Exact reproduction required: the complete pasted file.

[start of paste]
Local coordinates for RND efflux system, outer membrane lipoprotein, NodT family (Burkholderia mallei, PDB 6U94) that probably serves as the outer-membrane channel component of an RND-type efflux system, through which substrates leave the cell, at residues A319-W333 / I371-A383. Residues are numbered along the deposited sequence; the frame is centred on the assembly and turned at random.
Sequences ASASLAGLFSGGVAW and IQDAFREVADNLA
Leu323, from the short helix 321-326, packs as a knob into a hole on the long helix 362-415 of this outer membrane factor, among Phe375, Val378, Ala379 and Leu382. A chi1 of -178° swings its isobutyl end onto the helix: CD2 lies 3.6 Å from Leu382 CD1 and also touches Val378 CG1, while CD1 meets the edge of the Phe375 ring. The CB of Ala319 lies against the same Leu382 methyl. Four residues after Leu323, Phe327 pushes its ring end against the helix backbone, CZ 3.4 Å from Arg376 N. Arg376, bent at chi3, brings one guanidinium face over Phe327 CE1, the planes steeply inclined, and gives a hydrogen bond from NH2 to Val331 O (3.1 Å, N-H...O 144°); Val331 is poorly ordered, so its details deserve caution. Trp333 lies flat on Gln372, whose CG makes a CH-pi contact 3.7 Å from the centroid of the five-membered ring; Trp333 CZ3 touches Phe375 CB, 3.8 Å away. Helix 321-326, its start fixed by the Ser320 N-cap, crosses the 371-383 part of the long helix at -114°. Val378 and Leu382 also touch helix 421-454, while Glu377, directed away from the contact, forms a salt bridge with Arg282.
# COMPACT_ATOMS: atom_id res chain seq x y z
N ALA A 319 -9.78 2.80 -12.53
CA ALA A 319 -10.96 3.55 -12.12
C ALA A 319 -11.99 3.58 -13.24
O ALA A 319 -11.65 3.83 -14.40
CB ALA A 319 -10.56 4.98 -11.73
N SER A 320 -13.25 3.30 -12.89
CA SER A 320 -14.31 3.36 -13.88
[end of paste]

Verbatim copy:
Local coordinates for RND efflux system, outer membrane lipoprotein, NodT family (Burkholderia mallei, PDB 6U94) that probably serves as the outer-membrane channel component of an RND-type efflux system, through which substrates leave the cell, at residues A319-W333 / I371-A383. Residues are numbered along the deposited sequence; the frame is centred on the assembly and turned at random.
Sequences ASASLAGLFSGGVAW and IQDAFREVADNLA
Leu323, from the short helix 321-326, packs as a knob into a hole on the long helix 362-415 of this outer membrane factor, among Phe375, Val378, Ala379 and Leu382. A chi1 of -178° swings its isobutyl end onto the helix: CD2 lies 3.6 Å from Leu382 CD1 and also touches Val378 CG1, while CD1 meets the edge of the Phe375 ring. The CB of Ala319 lies against the same Leu382 methyl. Four residues after Leu323, Phe327 pushes its ring end against the helix backbone, CZ 3.4 Å from Arg376 N. Arg376, bent at chi3, brings one guanidinium face over Phe327 CE1, the planes steeply inclined, and gives a hydrogen bond from NH2 to Val331 O (3.1 Å, N-H...O 144°); Val331 is poorly ordered, so its details deserve caution. Trp333 lies flat on Gln372, whose CG makes a CH-pi contact 3.7 Å from the centroid of the five-membered ring; Trp333 CZ3 touches Phe375 CB, 3.8 Å away. Helix 321-326, its start fixed by the Ser320 N-cap, crosses the 371-383 part of the long helix at -114°. Val378 and Leu382 also touch helix 421-454, while Glu377, directed away from the contact, forms a salt bridge with Arg282.
# COMPACT_ATOMS: atom_id res chain seq x y z
N ALA A 319 -9.78 2.80 -12.53
CA ALA A 319 -10.96 3.55 -12.12
C ALA A 319 -11.99 3.58 -13.24
O ALA A 319 -11.65 3.83 -14.40
CB ALA A 319 -10.56 4.98 -11.73
N SER A 320 -13.25 3.30 -12.89
CA SER A 320 -14.31 3.36 -13.88